It's (Not) Okay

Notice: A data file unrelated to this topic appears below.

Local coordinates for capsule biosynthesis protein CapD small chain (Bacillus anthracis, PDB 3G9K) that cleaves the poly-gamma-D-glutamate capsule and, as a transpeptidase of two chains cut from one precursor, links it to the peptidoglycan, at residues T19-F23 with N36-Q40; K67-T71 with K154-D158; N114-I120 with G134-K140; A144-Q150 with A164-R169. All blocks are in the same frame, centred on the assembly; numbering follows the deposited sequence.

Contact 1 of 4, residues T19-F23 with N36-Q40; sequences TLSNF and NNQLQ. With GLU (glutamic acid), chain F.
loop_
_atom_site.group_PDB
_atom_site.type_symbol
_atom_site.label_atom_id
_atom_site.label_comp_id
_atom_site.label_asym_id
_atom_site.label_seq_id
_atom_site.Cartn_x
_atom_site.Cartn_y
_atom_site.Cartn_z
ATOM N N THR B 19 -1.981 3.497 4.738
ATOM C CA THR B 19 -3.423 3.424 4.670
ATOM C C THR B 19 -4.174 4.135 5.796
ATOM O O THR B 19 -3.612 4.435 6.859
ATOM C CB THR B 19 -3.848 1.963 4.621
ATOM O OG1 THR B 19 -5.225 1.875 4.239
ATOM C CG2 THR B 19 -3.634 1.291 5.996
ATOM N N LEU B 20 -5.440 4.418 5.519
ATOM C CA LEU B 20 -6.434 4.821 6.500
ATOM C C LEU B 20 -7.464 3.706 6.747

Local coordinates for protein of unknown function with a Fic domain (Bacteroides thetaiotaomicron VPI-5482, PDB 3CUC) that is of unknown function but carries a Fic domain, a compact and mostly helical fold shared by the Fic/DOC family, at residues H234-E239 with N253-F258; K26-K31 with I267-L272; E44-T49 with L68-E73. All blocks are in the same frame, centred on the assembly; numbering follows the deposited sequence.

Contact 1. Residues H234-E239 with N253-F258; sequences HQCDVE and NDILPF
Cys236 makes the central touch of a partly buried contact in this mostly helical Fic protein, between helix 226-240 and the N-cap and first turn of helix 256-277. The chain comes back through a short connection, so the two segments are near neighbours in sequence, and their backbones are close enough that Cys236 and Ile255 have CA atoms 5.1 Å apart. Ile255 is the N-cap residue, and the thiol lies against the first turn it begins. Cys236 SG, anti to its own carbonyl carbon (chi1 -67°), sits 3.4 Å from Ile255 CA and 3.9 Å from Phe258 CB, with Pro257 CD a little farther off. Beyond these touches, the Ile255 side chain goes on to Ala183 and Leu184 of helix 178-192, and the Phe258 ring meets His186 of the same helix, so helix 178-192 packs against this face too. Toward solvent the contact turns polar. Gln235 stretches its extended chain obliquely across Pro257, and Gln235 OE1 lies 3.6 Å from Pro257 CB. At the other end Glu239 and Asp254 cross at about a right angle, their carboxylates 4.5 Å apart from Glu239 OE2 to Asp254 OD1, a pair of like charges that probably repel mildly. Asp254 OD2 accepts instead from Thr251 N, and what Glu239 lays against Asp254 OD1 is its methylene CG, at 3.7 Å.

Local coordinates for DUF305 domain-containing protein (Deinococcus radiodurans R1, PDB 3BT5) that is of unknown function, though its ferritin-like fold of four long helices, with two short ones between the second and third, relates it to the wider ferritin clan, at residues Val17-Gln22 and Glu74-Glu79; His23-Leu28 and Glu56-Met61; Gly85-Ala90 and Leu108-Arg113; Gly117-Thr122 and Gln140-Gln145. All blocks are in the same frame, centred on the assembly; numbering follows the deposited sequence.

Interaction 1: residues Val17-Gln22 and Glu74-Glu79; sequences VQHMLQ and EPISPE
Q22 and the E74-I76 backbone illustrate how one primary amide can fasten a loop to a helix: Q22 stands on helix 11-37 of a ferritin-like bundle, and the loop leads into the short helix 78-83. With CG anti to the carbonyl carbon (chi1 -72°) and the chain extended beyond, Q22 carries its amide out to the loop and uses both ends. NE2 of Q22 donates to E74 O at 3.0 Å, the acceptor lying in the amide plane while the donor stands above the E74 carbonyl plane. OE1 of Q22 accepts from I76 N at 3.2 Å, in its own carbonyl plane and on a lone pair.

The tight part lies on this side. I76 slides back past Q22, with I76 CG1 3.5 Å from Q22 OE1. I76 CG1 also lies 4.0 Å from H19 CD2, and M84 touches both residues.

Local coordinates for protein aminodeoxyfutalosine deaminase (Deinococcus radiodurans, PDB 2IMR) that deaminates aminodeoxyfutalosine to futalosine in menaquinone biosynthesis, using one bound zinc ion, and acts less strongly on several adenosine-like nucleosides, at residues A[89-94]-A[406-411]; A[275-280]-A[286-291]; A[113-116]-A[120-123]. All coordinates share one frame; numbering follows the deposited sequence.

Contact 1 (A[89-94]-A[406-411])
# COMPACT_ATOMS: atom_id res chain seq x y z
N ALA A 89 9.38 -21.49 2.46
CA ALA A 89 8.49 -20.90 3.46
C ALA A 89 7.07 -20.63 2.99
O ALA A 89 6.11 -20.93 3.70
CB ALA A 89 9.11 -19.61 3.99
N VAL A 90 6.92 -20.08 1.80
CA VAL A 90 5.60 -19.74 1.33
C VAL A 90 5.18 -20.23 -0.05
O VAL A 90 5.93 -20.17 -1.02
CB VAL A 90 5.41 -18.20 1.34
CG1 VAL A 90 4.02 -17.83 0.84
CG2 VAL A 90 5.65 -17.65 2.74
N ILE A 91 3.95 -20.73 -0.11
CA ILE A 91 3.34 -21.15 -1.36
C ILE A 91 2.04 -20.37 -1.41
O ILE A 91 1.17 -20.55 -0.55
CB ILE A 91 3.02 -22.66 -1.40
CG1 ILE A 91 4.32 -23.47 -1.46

She mounted me. The hotel room was dark, isolated. I'd volunteered to share the room with her. Volunteered. Dad and my brother shared an adjoining room, but the door was locked. Their room was quiet. She was quiet. I was quiet. I was twelve. She was eighteen. She'd been doing this to me for six years. No one was there to stop it. Or no one cared to try. I submitted, as always, but there was something different this time. She stopped. Eventually. She cried. Eventually She rolled off me, faced away. Cried, eventually "I'm sorry," she said, her voice hitches, moans, and (maybe) regret. "That's okay," I said, my voice confused, hurt, and neglected. She'd given me the attention no one else had. She'd taken the meager childhood joy no one had bothered to give. Years later - decades, a lifetime - she told me she realized then that she didn't want to be that person. But she'd left me there, twelve, scared, confused, neglected. She changed, but she never put the hand down to help the drowning boy she'd left to her negligent father, her narcissistic mother, her dysfunctional family. The boy she'd left dying in her abuse. That last time I'd told her, "That's okay," but I've spent a lifetime learning to tell people it's not okay. Not okay to control people. Not okay to hurt people. Not okay to leave the broken and bruised in the dust of history. It's not okay, sister. It was never okay.